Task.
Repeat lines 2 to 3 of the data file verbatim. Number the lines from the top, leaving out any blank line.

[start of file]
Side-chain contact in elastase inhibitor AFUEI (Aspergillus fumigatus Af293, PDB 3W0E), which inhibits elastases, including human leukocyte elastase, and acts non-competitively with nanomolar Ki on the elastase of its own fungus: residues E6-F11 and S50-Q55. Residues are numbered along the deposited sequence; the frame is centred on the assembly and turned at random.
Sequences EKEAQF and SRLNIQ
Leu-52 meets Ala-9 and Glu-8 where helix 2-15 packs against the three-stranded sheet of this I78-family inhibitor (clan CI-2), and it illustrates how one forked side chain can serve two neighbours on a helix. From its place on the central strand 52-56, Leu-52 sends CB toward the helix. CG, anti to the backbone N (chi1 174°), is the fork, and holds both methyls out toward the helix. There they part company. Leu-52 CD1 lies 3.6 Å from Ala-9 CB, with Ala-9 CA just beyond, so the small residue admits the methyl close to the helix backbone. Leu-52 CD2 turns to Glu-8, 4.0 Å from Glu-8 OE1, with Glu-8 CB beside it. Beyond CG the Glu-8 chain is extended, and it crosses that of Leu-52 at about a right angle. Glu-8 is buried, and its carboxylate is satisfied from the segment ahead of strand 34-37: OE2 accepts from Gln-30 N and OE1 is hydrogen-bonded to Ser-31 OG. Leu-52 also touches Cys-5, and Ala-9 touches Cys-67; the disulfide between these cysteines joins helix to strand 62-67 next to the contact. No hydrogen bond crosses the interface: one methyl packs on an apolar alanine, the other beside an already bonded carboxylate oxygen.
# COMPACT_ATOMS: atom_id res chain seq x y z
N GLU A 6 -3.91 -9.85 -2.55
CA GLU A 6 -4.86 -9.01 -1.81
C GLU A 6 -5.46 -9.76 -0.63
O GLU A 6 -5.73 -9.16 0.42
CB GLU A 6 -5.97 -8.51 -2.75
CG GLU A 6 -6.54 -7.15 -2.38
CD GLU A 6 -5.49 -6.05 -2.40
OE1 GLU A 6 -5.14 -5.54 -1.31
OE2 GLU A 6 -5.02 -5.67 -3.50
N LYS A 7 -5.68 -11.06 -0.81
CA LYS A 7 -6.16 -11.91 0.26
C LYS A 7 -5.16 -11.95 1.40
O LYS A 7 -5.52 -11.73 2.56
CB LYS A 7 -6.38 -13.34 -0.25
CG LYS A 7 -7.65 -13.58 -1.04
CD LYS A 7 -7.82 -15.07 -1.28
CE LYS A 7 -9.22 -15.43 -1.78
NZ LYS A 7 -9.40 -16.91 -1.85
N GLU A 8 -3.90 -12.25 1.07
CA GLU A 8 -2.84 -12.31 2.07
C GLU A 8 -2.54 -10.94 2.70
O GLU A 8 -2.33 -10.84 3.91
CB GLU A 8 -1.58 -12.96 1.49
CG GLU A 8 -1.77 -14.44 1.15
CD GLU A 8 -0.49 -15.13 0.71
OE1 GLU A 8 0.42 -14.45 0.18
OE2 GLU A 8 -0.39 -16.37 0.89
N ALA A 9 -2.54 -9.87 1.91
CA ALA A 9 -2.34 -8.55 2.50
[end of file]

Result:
Sequences EKEAQF and SRLNIQ
Leu-52 meets Ala-9 and Glu-8 where helix 2-15 packs against the three-stranded sheet of this I78-family inhibitor (clan CI-2), and it illustrates how one forked side chain can serve two neighbours on a helix. From its place on the central strand 52-56, Leu-52 sends CB toward the helix. CG, anti to the backbone N (chi1 174°), is the fork, and holds both methyls out toward the helix. There they part company. Leu-52 CD1 lies 3.6 Å from Ala-9 CB, with Ala-9 CA just beyond, so the small residue admits the methyl close to the helix backbone. Leu-52 CD2 turns to Glu-8, 4.0 Å from Glu-8 OE1, with Glu-8 CB beside it. Beyond CG the Glu-8 chain is extended, and it crosses that of Leu-52 at about a right angle. Glu-8 is buried, and its carboxylate is satisfied from the segment ahead of strand 34-37: OE2 accepts from Gln-30 N and OE1 is hydrogen-bonded to Ser-31 OG. Leu-52 also touches Cys-5, and Ala-9 touches Cys-67; the disulfide between these cysteines joins helix to strand 62-67 next to the contact. No hydrogen bond crosses the interface: one methyl packs on an apolar alanine, the other beside an already bonded carboxylate oxygen.